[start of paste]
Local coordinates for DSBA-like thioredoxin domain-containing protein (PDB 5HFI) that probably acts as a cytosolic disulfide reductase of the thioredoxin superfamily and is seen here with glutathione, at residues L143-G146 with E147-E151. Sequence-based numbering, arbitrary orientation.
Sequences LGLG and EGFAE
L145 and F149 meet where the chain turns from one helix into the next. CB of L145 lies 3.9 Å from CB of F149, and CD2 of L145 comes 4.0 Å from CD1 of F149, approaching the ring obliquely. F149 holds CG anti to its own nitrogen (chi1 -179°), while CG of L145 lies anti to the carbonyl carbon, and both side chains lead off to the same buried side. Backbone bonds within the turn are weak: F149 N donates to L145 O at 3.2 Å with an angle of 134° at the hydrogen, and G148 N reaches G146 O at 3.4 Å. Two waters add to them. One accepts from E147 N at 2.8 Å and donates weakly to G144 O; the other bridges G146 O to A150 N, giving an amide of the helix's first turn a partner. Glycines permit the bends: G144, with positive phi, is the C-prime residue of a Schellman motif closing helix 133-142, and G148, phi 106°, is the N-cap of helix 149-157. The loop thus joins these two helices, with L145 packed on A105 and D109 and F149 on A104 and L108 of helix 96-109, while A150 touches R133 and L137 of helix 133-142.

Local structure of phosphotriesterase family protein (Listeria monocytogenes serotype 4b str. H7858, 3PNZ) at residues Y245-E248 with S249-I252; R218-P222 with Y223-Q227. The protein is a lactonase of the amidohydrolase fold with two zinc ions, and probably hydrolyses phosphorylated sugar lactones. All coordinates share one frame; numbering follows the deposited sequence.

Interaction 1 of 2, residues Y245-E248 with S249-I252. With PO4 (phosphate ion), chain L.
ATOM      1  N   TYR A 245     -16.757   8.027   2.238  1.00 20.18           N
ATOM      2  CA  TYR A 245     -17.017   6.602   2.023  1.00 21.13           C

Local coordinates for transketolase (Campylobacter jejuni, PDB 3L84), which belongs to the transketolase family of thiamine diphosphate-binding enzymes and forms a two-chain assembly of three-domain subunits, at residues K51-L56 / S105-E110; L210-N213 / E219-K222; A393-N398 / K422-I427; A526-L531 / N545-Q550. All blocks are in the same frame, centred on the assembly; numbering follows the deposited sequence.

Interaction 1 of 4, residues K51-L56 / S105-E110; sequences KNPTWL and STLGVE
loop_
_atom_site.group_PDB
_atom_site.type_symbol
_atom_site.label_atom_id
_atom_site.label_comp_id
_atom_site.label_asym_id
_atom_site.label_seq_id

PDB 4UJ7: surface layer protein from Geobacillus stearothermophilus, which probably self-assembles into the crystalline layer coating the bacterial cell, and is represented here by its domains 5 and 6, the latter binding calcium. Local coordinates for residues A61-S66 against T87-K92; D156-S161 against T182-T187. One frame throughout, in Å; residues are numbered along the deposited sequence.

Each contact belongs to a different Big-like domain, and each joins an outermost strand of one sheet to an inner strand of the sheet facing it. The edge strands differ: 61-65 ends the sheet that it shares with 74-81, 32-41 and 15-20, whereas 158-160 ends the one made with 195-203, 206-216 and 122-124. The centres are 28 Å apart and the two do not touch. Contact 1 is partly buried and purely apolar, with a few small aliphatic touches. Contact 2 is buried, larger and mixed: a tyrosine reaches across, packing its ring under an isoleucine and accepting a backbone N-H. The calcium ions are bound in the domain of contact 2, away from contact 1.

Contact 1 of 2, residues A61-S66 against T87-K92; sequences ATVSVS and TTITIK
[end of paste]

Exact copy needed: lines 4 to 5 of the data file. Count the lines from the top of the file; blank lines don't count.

Local structure of phosphotriesterase family protein (Listeria monocytogenes serotype 4b str. H7858, 3PNZ) at residues Y245-E248 with S249-I252; R218-P222 with Y223-Q227. The protein is a lactonase of the amidohydrolase fold with two zinc ions, and probably hydrolyses phosphorylated sugar lactones. All coordinates share one frame; numbering follows the deposited sequence.

Interaction 1 of 2, residues Y245-E248 with S249-I252. With PO4 (phosphate ion), chain L.